Proposal with reviews (due Jan. 27)
- What should I write about?
How do I find books about that topic?
- Think about Germany--what's interesting about it? Look though the
syllabus, textbook, and course web site (see esp. the Links
section and CourseLinks page)
for ideas. The course website also has sample book essays from the
- Suggestions: occupation, Marshall Plan, Berlin blockade, refugees
from the east, 1953 uprising, Berlin Wall, Spiegel Affair, student
movement, RAF terrorism, Stasi, immigration policy, daily life, opposition
in East Germany, biographies of famous or "ordinary" (post-1945) Germans.
What kind of books are suitable? I would prefer that you select
academic works of history, and not anthologies or fiction, although
I may make exceptions. Most memoirs, diaries and biographies
are fine as well.
What should my proposal look like? The purpose of the proposal
is to find a suitable book on your topic of interest. It has
- When you find something that piques your interest, check for bibliographical
references (textbook footnotes or bibliography pp. 385ff, Hilton bibliography).
- Searching the web or amazon for keywords, and following the "recommendations"
and "also bought" links can lead you to the most current titles.
- Go to the library and browse the shelves--the DD256.5-DD259 is the
main relevant call numbers.
- If you have trouble finding a topic, or a book for a topic, please
come to talk to me—sooner, not later!
four main elements:
- a descriptive title that indicates the main theme you are
- a short description and explanation of your topic, including
an explicit list of questions that you hope the book will address.
- Full bibliographic information on this and perhaps other
books that you think may be suitable, including library call number
or other information on the availability of the book.
- Published reviews of the book.
- You should attach printouts or photocopies of 2 or 3 reviews of
your proposed book, at least one of which should be from a scholarly
journal (which may be available on the internet; the others can be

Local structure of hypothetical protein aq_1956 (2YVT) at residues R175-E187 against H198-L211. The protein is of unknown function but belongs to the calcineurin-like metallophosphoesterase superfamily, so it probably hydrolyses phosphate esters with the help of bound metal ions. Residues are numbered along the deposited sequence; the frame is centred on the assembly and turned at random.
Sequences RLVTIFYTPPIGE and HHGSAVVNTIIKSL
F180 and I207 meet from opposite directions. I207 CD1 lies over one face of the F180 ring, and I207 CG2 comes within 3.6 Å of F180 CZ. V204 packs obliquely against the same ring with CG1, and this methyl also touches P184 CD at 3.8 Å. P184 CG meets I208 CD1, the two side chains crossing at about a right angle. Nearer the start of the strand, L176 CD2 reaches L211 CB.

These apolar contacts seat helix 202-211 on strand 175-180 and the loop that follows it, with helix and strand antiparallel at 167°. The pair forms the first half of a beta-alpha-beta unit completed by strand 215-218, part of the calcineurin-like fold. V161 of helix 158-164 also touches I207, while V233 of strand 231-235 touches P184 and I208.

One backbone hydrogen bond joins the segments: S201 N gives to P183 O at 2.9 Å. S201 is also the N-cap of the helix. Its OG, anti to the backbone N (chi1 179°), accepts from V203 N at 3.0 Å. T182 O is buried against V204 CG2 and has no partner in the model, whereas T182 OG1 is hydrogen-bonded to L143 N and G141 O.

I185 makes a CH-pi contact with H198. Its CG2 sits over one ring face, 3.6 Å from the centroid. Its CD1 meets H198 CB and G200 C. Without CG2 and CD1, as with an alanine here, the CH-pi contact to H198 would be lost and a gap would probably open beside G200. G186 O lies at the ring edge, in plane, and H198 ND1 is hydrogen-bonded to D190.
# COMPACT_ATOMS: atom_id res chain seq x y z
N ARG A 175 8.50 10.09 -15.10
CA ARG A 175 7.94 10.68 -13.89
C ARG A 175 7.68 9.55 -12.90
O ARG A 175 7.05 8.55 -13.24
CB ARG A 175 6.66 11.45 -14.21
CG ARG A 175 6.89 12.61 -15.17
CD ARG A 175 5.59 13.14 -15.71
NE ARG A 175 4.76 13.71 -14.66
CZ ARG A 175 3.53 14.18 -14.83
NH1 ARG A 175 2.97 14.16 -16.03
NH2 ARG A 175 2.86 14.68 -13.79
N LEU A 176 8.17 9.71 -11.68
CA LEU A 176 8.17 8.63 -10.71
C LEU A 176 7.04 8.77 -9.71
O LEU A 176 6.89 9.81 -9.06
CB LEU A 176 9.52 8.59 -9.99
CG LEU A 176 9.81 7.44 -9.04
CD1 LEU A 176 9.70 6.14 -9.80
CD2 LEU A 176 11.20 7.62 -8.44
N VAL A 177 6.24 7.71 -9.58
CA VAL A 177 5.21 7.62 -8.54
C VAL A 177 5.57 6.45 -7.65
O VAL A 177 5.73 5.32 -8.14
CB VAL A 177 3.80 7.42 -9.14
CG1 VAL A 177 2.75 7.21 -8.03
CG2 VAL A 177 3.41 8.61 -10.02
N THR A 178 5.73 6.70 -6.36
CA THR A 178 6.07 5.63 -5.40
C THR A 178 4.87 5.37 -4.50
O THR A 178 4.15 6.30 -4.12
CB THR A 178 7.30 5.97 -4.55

from other internet sources).
- For each review you must give full bibliographic information--also
about the websites!
- For books published since 1987, reviews in scholarly journals are
often listed in the Expanded Academic Articles database, accessible
from the UCSB domain, through the library's
homepage (Research, Article Databases, E). However, the actual
review text is often not available on-line, so you will have to get
that journal from the stacks and photocopy the review.
- If you need help finding reviews, ask a reference librarian for
help, or see me.
Book summary and essay draft (due Feb. 17) (back
- Once your proposal has been approved, you should
- Read the book and write a 1-2 page summary description of
it. Note that this should be a separate section from the book essay
itself, although in the end this summary can be integrated into your
final book essay. (Make a sub-heading for it in your draft.)
- Write a short introduction about the question(s) your essay
addresses, perhaps how you found or why you chose this particular
book, and how your book addresses those questions (what sources does
it use?). This is the place for a thesis statement.
- In the main body of your essay you should discuss how the
book addresses and answers your question.
Final essay (due March 10 [March 3 for web option]) (back to top)
- Content/Grading. When I grade, I look for five things.
- First, a thesis statement tells me the goal of the
paper, what it is trying to argue or explain.
- Second, I look for an argument supporting that thesis.
- Third, I look for concrete evidence—specific cases
or examples—used to support that argument. A paper with any two
of these three is a "C;" all three elements earn a "B."
- Fourth, I look to see whether counterevidence is
discussed—whether you refute evidence that supports a thesis different
or contradictory to your own. If elements one, two and three are
also present, this would bring a paper into the "A" range.
- Finally, I look to see whether a paper is carefully
written and proofread, and has clear organization or perhaps
even stylistic grace. This can lift a paper up to a "+"
or, with two or more typos/errors per page, drop it down to a "–."
- Length. Your book essay should be at least 1800 words—6-7
double-spaced, typed pages, with 1½x1x1x1 margins and 12 point, proportional
Number the pages! By hand is ok if you are word-processor challenged.
Otherwise one point off!
- Due dates. Late submissions will be penalized one point per
day, beginning at 11am. I do this because students entering late disrupt
the class and distract me.
- Grading. The book essay counts for 20% of your final
grade (30% with the proposal and draft). It is worth taking seriously!
Any submitted work that is not proofread or does not have numbered pages
will be reduced by one point.
- This course fulfills the general education writing requirement.
If you do not submit all parts of the book essay assignment, you cannot
receive credit for this course (i.e., you will fail).
- Plagiarism—presenting someone else's work as your own, or deliberately
failing to credit or attribute the work of others on whom you draw (including
materials found on the web)—is a serious academic offense, punishable
by dismissal from the university. It hurts the one who commits it most
of all, by cheating them out of an education. I will report offenses
to the appropriate university authorities for disciplinary action.